| I am on the edge. It doesn’t matter what kind of edge or how I got there; it simply matters that I am here, and I don’t particularly enjoy it. Scratch that—it does matter what kind of edge. Let’s just say that, if I look straight down, rush hour traffic looks like ants with headlights. Rumbling, lethal ants with headlights.
Now that I think about it, I guess it does matter how I got here. Let’s flashback—dramatically, of course—to six weeks ago. I am sitting in an interview for a job that takes place in an office in a building in a city to where I just moved. It just so happens that if you look out the window of this same building around nine in the morning or five in the evening, the cars on the street below looks like ants. Anyway, I had just moved to this magical new city to get away from that awful old city and the awful old people I left behind. You reach a point when you just can’t stay in a place anymore, and then moving away becomes vital to your survival. So move away I did.
I soon learned that it is necessary to make money in order to buy those things that are also necessary to sustaining a normal human life. These things include but are not limited to food, shelter, Internet access, and toilet paper. Thus, I applied for a job. Or several jobs. When a person with a skill set such as mine comes a-knockin’, I thought, all those companies desperate with for workers with skill sets such as mine will surely open their doors. And I was right.
Being the confident—read as “arrogant”—young professional that I was, I only came in for one of the interviews I was offered, in the building high above the scene of scurrying headlit ants. I switched on my charm, my charisma, my intellect, and came across as the brilliant young mind that I was. The next day, congratulations, I’m hired, when can I start? The next Monday, hi welcome to the team! You sit here, go tappa-tappa-tappa at your keyboard, we pay you. Understand? Excellent!
And so it went; I tappa-tappa-tappa’d at my computer for five weeks, four days and for five weeks, four days they paid me rather well. There was only one slight kink in the system. Remember when I said I had to leave that city and those people behind? Well, those people were kinda sorta, I dunno, cops. And I left because I kinda sorta, I dunno, didn’t want to go to jail. And of course—just my luck—those cops are a lot better at their jobs than I gave them credit for.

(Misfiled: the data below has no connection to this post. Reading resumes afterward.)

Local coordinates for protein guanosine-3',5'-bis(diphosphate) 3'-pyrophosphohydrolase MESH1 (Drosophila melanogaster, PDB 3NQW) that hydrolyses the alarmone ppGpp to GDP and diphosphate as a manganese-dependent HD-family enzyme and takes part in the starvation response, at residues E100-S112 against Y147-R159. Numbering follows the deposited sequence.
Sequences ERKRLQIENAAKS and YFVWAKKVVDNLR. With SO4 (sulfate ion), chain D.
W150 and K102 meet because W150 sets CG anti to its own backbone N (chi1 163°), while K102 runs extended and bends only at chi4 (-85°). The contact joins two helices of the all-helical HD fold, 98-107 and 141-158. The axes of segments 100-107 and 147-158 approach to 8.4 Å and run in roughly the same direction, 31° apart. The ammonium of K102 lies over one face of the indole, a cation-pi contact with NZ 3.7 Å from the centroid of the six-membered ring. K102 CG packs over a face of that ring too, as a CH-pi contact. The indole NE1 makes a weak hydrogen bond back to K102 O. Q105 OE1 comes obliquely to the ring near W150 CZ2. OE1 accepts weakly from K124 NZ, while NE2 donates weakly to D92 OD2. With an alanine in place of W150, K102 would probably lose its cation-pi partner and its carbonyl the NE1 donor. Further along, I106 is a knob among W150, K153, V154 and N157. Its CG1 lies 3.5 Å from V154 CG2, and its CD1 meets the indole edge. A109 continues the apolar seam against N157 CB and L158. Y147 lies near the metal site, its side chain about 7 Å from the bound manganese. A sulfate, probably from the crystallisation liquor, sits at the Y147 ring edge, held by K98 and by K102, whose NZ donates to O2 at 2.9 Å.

So basically one day, at five in the evening, as the first of the ants begin their scurrying, I realize gleefully that it’s quitting time. And then—just my luck—as I poke my young confident/arrogant professional nose out of my office, I see two or three or eight of those wonderful constables baring down on me, with that look in their eyes that just says, “Son, you’re screwed.”
I react the way any good criminal would: I leap back into my office, promptly close and lock the door, and barricade it with various and sundry furniture. Consequently, these fine officers do as fine officers tend to do in situations such as this: they run through the whole knock-knock “open up! police!” dialogue. It’s fabulous--just like being on television. But only for a second. After this moment of pitiful glory, the trusty fight-or-flight instinct kicks in I am certainly not fighting these two or eight police officers.
Flight it is.
That’s why I’m on the edge. This is not suicidalism. The fact is that, if these fine men capture me, I will be spending several years in confinement, very likely confinement of the solitary persuasion. I won’t go into any of the juicy details of the past, but if I go downtown with these folks, my journey will undoubtedly end in God-knows-how-many years, on a table, being pumped full of poisons while America watches. I don’t want that. I’d rather go in a burst of grandeur. The passengers in the ants below can watch—they can even report what they saw to the newspapers and television stations and they too can be instant celebrities, if only for a day.
And I will, if only for a day, an hour, a minute, be a celebrity. Which is all anyone ever wants, right? Everyone wants to be famous, to see their name on the television, to have millions of people talk about them as if they’re some mythical, magical character. And tomorrow at this time, I will be exactly that. A story on the television. “Felon jumps from 29th story.” That me. A myth. A legend.
I must be going—those nice policemen finally took my door off its hinges.